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What’s a Dusting Attack and How Can You Avoid It?

Dusting attacks are part of the various types of crypto-related attacks today. A dusting attack happens when a hacker sends small amounts of coins (dust) to a crypto owner’s wallet to break their privacy. Attackers usually send out these tiny coin amounts to hundreds or thousands of wallets—the aim being to figure out the wallet addresses and deanonymize the wallet owners.

What is Dust?

Think about the tiny pieces of earth called dust, and that’ll help you understand dust in crypto language. Dust is a trace amount of coins or tokens, so tiny that the average cryptocurrency investor may not notice it. For instance, the minimum unit of Bitcoin is 1 satoshi which equals 0.00000001BTC. 

And while there’s no hard rule about the number of satoshis that constitute dust, it’s widely believed that several hundreds of satoshis can be called dust. Although there’s no standard definition of dust for Bitcoin, the Bitcoin Core classifies any transaction output lower than transaction fees as dust.

In essence, the size of the Bitcoin transaction output is used to check for fraudulent transactions and flag them as spam. For example, a typical Bitcoin transaction (non-SegWit) computes to a dust limit of 546 satoshis and 294 satoshis for native SegWit transactions. 

The implication is that any normal Bitcoin transaction from 546 satoshis and below will be flagged as spam and likely rejected by the nodes (validators). The same goes for a native SegWit transaction from 294 satoshis and below.

Similarly, dust can also refer to the small amount of crypto left in exchange users’ accounts after trading. Unfortunately, dust balances are so small they aren’t tradable. However, some exchanges may allow conversion to specific cryptocurrencies.

How Are Dusting Attacks Done?

Armed with the knowledge that people hardly pay attention to the trace crypto amounts in their wallets, the attackers start dusting numerous wallet addresses by sending out trace amounts of cryptocurrency, e.g., Bitcoin, Litecoin, etc. After dusting these addresses, the attacker does a mass analysis of those addresses in order to find those belonging to the same cryptocurrency wallet.

A dusting attack aims to deanonymize an address by connecting the dusted addresses to their respective owners. Dusting attacks do not give attackers outright access to users’ funds, although a successful attack opens the door to phishing attacks and other forms of digital extortion.

Okay, here’s how it works: Whenever you send UTXO (unspent Transaction Output) cryptocurrencies like BTC, LTC, BCH, DASH, etc., the balance from that transaction, which is logically supposed to remain in the same address, is moved to a different address. 

That’s to say, the change is recorded in another address but in the same wallet. This happens every time you send crypto. Automatically Sending and recording the change in another address called the change address is for security purposes, to make it virtually impossible for someone to track the mother wallet address on the public blockchain.

Dusting takes advantage of the process of “spending crypto from different addresses” by sending tiny amounts to numerous related addresses at a time.  The attacker then tracks fund movement from the dust transactions and combines any related addresses to unmask the main address.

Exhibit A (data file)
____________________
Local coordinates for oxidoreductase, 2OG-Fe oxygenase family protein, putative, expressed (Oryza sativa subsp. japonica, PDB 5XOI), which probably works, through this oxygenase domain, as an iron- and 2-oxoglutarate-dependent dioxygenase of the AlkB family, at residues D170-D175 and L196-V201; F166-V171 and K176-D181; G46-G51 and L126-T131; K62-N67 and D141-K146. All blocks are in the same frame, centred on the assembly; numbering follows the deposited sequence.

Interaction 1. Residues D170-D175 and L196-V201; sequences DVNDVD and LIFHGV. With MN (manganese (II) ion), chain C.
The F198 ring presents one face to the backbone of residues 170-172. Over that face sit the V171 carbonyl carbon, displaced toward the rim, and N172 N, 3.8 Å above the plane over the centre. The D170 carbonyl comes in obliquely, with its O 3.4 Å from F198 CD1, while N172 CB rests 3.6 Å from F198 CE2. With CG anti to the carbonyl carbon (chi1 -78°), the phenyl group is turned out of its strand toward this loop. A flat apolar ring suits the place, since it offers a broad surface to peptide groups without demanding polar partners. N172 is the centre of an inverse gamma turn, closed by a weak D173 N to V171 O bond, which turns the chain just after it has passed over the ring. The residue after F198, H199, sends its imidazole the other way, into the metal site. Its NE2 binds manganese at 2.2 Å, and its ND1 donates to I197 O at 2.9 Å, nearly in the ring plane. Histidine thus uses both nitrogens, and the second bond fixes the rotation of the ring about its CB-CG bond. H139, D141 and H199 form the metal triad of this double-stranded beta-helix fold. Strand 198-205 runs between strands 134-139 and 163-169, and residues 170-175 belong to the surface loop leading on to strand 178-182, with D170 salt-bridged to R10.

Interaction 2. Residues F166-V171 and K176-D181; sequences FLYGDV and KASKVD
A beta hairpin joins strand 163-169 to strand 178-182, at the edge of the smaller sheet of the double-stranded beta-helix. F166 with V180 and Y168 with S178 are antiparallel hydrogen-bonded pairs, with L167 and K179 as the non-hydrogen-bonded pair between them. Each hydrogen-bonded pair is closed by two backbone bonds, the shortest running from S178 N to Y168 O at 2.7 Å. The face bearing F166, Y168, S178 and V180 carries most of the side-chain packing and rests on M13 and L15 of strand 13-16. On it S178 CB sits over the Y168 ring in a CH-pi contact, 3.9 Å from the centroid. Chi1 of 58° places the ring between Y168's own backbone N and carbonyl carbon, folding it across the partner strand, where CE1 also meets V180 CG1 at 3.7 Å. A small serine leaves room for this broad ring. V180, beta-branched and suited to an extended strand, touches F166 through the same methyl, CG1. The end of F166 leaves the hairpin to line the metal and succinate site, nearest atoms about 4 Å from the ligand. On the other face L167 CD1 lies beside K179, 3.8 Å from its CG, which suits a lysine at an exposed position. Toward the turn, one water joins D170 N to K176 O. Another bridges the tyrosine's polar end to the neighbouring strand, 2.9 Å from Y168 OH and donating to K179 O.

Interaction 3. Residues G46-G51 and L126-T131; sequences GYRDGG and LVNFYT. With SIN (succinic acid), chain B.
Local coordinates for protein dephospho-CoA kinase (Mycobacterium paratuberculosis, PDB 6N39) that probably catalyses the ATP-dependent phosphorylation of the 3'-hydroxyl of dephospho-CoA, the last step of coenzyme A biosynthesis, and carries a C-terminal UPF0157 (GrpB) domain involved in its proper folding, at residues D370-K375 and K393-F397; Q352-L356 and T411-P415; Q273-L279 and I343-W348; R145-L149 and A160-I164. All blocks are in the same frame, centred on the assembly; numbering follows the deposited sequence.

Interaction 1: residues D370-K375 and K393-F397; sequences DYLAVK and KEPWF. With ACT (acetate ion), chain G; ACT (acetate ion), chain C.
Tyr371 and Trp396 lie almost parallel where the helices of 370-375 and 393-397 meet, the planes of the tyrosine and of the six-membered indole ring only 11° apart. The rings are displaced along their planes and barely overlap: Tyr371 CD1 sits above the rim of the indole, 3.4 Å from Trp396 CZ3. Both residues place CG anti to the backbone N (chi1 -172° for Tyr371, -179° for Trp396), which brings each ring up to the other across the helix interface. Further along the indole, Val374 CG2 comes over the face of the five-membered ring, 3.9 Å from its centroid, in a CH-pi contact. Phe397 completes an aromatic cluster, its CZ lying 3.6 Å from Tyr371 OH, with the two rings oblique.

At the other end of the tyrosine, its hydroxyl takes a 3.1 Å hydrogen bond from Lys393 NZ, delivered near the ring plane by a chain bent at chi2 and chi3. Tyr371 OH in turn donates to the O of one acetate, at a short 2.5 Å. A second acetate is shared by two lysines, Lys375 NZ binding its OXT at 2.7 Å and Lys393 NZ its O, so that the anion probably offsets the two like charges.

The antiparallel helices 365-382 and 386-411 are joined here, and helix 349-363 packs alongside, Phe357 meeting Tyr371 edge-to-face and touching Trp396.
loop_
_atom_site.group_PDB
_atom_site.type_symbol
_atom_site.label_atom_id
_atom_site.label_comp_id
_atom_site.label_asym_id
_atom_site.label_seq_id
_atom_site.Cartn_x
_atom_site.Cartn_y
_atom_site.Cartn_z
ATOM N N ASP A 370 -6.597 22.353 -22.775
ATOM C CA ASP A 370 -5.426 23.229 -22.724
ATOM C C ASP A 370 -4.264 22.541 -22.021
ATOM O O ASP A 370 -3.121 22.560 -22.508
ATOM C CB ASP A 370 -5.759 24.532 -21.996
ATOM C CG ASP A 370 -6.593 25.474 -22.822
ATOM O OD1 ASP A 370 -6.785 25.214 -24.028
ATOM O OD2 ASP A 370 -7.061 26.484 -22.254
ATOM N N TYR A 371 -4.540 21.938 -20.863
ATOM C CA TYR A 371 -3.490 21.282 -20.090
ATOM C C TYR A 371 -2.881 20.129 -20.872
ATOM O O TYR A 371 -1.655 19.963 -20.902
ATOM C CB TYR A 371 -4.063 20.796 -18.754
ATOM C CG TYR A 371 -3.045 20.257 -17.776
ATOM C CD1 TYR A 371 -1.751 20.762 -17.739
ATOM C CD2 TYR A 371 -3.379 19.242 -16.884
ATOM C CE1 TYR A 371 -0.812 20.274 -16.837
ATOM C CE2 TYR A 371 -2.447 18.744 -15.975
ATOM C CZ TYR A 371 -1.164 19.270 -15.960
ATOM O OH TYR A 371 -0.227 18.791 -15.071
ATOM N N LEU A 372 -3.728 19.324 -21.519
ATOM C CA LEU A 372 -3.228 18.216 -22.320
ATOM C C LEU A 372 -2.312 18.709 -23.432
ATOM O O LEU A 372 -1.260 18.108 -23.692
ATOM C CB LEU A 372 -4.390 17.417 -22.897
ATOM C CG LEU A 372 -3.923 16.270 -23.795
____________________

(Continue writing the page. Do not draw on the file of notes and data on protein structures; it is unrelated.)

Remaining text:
Then with other resources, the attackers do their homework to figure out the real identities or owners of the addresses. As we said earlier, unmasking the address identity or owner doesn’t let the attacker access funds, but it helps them figure out the real owners of the addresses.

How to Avoid Dusting Attacks and Keep your Funds Safe?

Here are several ways you can protect yourself from a dusting attack;

#1. Get a wallet app that allows you to mark small deposits. A great way to protect your wallet when you suspect you’ve been dusted is to get a wallet app that allows you to track and mark dust as “do not spend.” Such wallets include Samourai wallet and most Ethereum forks like BTC Electrum, LTC Electrum, DASH Electrum, BCH electrum, BSV Electrum, etc.

#2. Do not spend or use dust from an unknown source. Make sure to not spend dust whenever you suddenly receive it in your wallet. Instead, mark it as “do not spend” using any of the wallets described above.

#3. Monitor your wallet all the time. You may want to get a wallet that drops push notifications every time new crypto enters your wallet.

#4. Never give out your private keys or other personal info related to your wallet.

#5. Convert your dust after transactions into crypto. A smart move to keep dusting attackers off your tail is to convert your dust to crypto. Most popular exchanges like Binance, Gemini, FTX, etc., offer the conversion feature.

#6. Consider using an HD (hierarchical-deterministic) wallet. An HD wallet creates new addresses each time you run a transaction, making it more difficult to track you.

#7. Avoid Airdrops from unverified crypto development teams. Attackers could use mass airdrops as strategies to inject dust into people’s wallets. 

#8. Use VPNs as much as you can. Using a VPN can help you maintain a certain level of privacy while running a transaction if an attacker is stalking you through your activity online.

Conclusion

Dusting attacks are malicious attempts to deanonymize your crypto wallet addresses. Understanding how they operate keeps you two steps ahead of attackers. As such, you can secure your wallet addresses by following the precautions and solutions shared above.

Written by Anthony Fernandez
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